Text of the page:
State officials say census undercounts California by 1.5 million

Robert Groves, Director of the U.S. Census Bureau, discusses the first results of the 2010 Census during a press conference December 21, 2010 in Washington, DC.
Robert Groves, Director of the U.S. Census Bureau, discusses the first results of the 2010 Census during a press conference December 21, 2010 in Washington, DC. Win McNamee/Getty Images

State officials say the US Census count announced last week is short about 1.5 million Californians. The Census, though, is standing by its Golden State tally.

The US Census found California’s population grew by 10 percent – about the national average – to just over 37 million people. But California’s Department of Finance says that’s 1.5 million short. The state used birth and death certificates, tax returns, school enrollment numbers and other statistics to come up with its population numbers.

Arnold Jackson of the US Census says the state’s numbers are estimates, not “a complete, physical on-the-ground count.” He says there will be differences.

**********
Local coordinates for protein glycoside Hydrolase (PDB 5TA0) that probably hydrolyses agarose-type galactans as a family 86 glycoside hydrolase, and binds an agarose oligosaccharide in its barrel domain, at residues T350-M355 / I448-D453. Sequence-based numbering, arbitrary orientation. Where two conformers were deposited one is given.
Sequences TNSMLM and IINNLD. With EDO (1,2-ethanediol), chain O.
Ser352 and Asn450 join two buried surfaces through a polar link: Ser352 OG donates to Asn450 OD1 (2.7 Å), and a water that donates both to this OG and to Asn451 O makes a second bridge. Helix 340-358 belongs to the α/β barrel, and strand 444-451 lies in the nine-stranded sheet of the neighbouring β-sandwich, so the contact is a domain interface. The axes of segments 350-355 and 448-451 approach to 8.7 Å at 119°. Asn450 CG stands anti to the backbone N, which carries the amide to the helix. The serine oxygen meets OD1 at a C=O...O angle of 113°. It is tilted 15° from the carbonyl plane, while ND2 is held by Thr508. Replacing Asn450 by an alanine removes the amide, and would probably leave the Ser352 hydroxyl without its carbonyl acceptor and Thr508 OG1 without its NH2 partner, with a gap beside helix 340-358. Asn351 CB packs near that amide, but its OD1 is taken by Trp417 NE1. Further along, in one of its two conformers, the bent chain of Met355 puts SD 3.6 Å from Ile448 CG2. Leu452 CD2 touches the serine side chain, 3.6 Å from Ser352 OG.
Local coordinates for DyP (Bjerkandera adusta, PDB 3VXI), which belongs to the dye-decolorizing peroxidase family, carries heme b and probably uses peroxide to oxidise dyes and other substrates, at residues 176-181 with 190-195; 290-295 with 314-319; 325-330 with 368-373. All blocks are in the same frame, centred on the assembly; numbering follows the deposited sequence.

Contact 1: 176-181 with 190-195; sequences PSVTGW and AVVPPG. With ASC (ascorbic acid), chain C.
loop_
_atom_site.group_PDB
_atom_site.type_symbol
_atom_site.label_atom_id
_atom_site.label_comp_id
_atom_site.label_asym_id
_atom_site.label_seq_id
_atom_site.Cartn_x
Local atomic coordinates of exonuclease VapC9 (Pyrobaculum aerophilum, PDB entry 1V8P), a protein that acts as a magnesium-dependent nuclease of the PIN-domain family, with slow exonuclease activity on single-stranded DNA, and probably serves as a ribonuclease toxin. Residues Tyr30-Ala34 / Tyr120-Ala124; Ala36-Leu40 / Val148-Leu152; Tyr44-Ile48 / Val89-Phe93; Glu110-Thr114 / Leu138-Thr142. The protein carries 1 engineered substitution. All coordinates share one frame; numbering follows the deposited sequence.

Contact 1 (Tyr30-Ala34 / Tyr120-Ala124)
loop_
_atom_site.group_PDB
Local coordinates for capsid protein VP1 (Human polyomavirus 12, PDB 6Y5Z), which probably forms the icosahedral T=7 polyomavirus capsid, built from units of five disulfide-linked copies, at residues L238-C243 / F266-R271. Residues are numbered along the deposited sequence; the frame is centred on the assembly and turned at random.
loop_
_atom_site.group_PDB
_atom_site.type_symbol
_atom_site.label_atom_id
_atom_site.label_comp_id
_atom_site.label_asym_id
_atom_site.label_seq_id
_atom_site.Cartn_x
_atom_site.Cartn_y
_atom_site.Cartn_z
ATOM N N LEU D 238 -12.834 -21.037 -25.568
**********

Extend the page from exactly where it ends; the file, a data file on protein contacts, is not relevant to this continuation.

"Reasonable, well-trained, dedicated people will disagree on something that is as massive and elusive as counting every person in this country or in the state of California," says Jackson.

He says the census did its own estimate of California’s population before sending out Census forms. He says the difference between the estimate and the actual count was 9,000 people – far fewer than the 1.5 million the state alleges were missed.

An accurate count is important to a cash-strapped California that needs every federal dollar it’s entitled to.

No state has successfully challenged census numbers, though local communities, including San Francisco, have convinced the Census to change its count.

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